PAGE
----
The Pirates Next Door by Jonny Duddle
This book first came to my attention when it won the Waterstone’s Children’s Book Prize in the UK. It is the story of a girl living in a neighborhood where all of the lawns are neat and tidy, until the pirate family moves in next door. They arrive complete with pirate ship, treasure chests and barrels of grog. There is a pirate boy named Jim Lad, his parents, his grandfather, and his little sister, Nugget. Jim Lad and the girl quickly became friends, but the rest of the community was not as welcoming to the pirate family. Rumors spread quickly about all the nasty things the pirates were up to and the fear was that if one pirate family lived there, then more would come. But this pirate family is only there while their ship is being repaired, so soon Jim Lad is off again, leaving behind a touch of pirate treasure for everyone.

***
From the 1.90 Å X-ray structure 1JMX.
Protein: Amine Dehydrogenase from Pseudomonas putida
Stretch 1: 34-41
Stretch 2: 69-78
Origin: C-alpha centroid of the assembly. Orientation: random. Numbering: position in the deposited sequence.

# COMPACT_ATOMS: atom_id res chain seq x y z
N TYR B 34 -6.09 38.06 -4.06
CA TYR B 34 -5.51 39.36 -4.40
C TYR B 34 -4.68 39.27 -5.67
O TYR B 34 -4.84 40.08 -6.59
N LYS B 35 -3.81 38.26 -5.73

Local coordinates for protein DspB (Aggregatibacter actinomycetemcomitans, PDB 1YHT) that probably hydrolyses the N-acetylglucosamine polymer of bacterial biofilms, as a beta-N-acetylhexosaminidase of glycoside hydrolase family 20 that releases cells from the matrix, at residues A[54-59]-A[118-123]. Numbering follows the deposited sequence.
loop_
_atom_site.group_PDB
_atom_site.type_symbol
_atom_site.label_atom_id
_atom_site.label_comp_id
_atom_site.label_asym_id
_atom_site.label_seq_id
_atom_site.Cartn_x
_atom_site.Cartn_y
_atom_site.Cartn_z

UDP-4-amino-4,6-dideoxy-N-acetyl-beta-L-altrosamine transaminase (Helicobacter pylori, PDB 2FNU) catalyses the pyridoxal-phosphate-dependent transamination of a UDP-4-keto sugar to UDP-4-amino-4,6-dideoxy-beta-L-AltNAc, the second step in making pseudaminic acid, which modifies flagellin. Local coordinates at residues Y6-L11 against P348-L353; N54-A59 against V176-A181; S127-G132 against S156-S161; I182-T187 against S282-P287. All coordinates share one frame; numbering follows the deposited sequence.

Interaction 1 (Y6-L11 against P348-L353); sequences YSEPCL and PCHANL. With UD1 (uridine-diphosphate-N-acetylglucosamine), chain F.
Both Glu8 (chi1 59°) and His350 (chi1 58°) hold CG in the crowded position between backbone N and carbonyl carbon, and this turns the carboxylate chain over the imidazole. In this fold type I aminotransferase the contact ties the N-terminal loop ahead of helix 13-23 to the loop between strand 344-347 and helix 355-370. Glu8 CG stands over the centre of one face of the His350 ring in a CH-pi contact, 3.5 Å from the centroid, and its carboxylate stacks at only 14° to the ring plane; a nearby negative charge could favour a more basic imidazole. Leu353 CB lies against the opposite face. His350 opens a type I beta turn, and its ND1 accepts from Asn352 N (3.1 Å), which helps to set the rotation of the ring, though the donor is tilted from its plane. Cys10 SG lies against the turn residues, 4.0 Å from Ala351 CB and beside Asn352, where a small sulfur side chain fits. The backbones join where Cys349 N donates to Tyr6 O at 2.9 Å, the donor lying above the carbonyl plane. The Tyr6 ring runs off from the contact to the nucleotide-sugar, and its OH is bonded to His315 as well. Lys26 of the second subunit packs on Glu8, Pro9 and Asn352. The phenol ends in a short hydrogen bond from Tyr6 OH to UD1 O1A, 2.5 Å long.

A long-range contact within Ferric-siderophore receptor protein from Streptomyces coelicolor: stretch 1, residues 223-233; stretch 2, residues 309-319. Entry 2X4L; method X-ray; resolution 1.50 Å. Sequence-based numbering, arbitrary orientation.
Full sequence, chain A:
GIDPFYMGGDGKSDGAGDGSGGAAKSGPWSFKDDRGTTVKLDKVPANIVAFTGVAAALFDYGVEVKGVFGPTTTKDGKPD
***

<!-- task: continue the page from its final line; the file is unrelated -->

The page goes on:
Duddle has written a child-friendly book about segregation without ever using the word or focusing on that concept. It is a book about people who are different from you moving into your neighborhood. Happily, the pirates expect to be shunned to a large degree, and just live their lives the way they always would. They are unapologetic, make no efforts to fit in, and then disappear, but not without making a real impact and changing people’s minds.
The illustrations in this book really set it apart. They have that lush feel of cinematic animation. Each character has a unique feeling to them, effortlessly distinct and interesting. That’s true of the pirate family and also of the many elderly neighbors who gossip about them. The effect is rich and striking. The illustrations also use the color palette of cinema, with the dramatic lush colors, deep blues of night, and often playing with light and dark.
This exceptional book takes the appeal of a pirate story and weaves in social commentary with great restraint. Appropriate for ages 4-6.
Reviewed from library copy.